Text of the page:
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CDC: Vaccinated can take off masks

By MINLU ZHANG in New York | China Daily Global | Updated: 2021-05-14 10:57
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Fully vaccinated people can stop wearing masks or staying 6 feet from others in most places outdoors or indoors, the Centers for Disease Control and Prevention (CDC) said Thursday.

The new guidance still calls for wearing masks in crowded indoor settings like airplanes, buses, trains or other public transportation, and the guidance doesn't apply in places like hospitals, nursing homes and prisons, the CDC said.

"Anyone who is fully vaccinated can participate in indoor and outdoor activities, large or small, without wearing a mask or physical distancing," CDC Director Dr Rochelle Walensky said at a news briefing. "If you are fully vaccinated, you can start doing the things that you had stopped doing because of the pandemic. We have all longed for this moment, when we can get back to some sense of normalcy."

The CDC's new guidelines will operate largely on the honor system. There is no information on the centers' website about if or how it plans to enforce or regulate the new guidelines to ensure non-vaccinated people don't take advantage of the prospect of going prematurely maskless.

"Kind of good news but... Did they take into that people might lie about being fully vaccinated? If businesses can't ask for proof how the hell do you know who will be telling the truth?" tweeted Rosie Perez, the New York City actor.

Unvaccinated people should continue to wear masks, Walensky said, adding that they remain at risk of mild or severe illness, death and risk spreading the disease to others. People with compromised immune systems should speak with their doctor before giving up their masks, she said.

The more people continue to get vaccinated, the faster that infections will drop, and the harder it will be for the virus to mutate enough to escape vaccines, she stressed, urging everyone 12 and older who isn't yet vaccinated to sign up.

The new guidance comes as teenagers between the ages of 12 to 15 can be given the Pfizer-BioNTech vaccine starting Thursday, marking the world's first widespread inoculation effort for adolescents.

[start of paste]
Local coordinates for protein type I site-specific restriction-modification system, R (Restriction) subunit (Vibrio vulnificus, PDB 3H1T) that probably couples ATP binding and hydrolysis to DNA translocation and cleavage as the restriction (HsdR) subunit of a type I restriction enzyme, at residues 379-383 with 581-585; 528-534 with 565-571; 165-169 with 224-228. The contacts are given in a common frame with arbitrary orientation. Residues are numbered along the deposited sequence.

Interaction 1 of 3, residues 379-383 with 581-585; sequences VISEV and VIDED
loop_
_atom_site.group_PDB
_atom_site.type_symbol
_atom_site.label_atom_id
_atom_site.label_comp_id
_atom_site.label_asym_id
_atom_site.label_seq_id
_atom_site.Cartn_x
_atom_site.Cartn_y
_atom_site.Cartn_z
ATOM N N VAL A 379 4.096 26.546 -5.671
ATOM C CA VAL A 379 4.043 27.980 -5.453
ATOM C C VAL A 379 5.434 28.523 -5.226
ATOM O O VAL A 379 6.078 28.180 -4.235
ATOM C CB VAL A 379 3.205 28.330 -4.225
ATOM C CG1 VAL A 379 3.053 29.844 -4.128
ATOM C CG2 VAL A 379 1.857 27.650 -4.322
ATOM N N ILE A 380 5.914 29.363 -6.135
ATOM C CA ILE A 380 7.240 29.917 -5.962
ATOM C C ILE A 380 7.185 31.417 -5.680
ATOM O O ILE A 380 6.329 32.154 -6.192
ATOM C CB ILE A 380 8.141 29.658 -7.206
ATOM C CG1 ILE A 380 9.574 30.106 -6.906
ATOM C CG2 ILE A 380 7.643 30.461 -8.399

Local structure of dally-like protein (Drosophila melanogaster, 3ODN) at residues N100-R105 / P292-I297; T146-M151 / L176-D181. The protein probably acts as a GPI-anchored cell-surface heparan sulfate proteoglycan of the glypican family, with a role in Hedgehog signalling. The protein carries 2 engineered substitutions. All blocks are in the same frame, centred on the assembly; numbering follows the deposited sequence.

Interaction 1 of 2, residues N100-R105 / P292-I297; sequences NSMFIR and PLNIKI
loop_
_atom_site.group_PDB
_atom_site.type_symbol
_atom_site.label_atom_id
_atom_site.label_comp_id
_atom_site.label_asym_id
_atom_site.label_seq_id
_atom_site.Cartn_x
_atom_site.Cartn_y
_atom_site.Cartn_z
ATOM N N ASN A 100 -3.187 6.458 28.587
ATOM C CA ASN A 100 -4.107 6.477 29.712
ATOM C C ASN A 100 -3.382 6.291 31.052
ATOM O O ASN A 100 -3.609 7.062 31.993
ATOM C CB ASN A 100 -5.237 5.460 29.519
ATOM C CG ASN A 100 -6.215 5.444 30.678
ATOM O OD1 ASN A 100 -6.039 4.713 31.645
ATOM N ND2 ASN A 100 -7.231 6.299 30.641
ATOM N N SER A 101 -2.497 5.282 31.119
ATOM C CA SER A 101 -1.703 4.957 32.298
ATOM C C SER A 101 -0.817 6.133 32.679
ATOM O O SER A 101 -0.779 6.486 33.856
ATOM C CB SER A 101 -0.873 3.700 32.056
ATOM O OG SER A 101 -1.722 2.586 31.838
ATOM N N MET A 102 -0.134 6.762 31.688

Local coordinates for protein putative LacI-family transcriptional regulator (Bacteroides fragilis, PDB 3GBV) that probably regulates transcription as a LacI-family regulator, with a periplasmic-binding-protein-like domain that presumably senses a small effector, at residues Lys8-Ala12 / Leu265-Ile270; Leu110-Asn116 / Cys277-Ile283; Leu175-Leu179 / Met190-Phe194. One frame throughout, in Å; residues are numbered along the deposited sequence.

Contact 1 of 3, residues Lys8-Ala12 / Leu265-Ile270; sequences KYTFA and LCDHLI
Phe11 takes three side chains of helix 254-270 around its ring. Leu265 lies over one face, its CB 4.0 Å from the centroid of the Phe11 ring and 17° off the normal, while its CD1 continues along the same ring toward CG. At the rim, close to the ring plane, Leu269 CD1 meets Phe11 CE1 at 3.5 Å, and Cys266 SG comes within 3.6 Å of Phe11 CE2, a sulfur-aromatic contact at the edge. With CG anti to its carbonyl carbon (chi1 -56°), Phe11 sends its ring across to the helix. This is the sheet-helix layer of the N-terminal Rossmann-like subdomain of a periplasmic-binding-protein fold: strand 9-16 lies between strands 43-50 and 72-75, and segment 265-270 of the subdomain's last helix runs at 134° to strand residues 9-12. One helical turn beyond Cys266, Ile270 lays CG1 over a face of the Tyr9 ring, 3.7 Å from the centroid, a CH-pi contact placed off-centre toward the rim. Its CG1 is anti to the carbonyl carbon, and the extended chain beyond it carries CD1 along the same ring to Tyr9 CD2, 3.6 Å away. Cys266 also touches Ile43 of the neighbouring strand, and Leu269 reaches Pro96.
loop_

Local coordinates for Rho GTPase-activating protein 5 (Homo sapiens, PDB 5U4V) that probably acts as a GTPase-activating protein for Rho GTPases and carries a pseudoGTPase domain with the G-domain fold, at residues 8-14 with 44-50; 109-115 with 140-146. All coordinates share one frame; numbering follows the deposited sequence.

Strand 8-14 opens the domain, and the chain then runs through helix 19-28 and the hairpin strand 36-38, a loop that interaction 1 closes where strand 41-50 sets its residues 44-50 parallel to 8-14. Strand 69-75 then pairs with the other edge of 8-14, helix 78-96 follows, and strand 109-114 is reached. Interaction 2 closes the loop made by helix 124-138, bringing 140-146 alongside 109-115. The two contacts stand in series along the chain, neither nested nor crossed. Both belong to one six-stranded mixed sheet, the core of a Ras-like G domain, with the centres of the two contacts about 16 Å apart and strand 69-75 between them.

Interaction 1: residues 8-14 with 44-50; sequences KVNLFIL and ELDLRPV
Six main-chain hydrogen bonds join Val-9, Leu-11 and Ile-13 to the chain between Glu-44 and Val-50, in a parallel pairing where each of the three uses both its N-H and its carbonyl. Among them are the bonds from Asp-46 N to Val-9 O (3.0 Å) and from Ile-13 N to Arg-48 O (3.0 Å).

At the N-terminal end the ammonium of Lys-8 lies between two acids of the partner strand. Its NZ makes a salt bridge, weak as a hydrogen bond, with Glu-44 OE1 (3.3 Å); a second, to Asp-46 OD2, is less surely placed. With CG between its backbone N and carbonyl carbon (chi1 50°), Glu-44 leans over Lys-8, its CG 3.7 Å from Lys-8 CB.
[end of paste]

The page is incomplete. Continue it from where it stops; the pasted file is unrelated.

The ruling by the CDC was the final step in the federal process that allows for mass inoculations of another 5 percent of the US population — roughly 17 million teens — to be vaccinated.

"This is one more giant step in our fight against the pandemic," President Joe Biden said Wednesday, after an advisory panel to the CDC voted 14-0 in favor of the vaccine for adolescents, with one member abstaining.

Some states, including Delaware, Georgia Maine and North Carolina, had already directed providers in their states to begin giving the shots to adolescents after the Food and Drug Administration (FDA) granted emergency-use authorization Monday.

Federal and local health officials are planning on a "stepwise approach" to rolling out Pfizer's shot for adolescents, CDC officials said. It includes enrolling more pediatricians and family doctors as vaccine providers and to make sure Pfizer vaccine supplies are available at local pharmacies and adding new school-based vaccination programs later this year.

Meanwhile, Ohio will give five vaccinated adults $1 million each through a new lottery announced Wednesday. Another five full public college scholarships will be given to teens who get vaccinated against COVID-19.

Starting May 26, the state will award the $1 million each week to an adult who has received at least the first dose of the COVID-19 vaccine, Governor Mike DeWine said. There will be five total drawings.

"I know that some may say, 'DeWine, you're crazy! This million-dollar drawing idea of yours is a waste of money,'" the governor said Wednesday. "But truly, the real waste at this point in the pandemic — when the vaccine is readily available to anyone who wants it — is a life lost to COVID-19."

To be eligible, one must be an Ohio resident, at least 18 years old on the day of the drawing and be vaccinated before the drawing.

The drawings will be conducted by the Ohio Lottery, with money coming from existing federal COVID-19 relief funds, the governor said.

For those who are 12- to 17-year-olds, a scholarship drawing will open May 18. Drawings will be held for five straight Wednesdays to select one student to receive the scholarship, which will cover tuition, room-and-board and books.

More than 53 percent of adults in Ohio have gotten at least one dose of the COVID-19 vaccine, according to the CDC. Nationwide, 58.7 percent of those ages 18 and up have gotten at least one dose, the agency has said.

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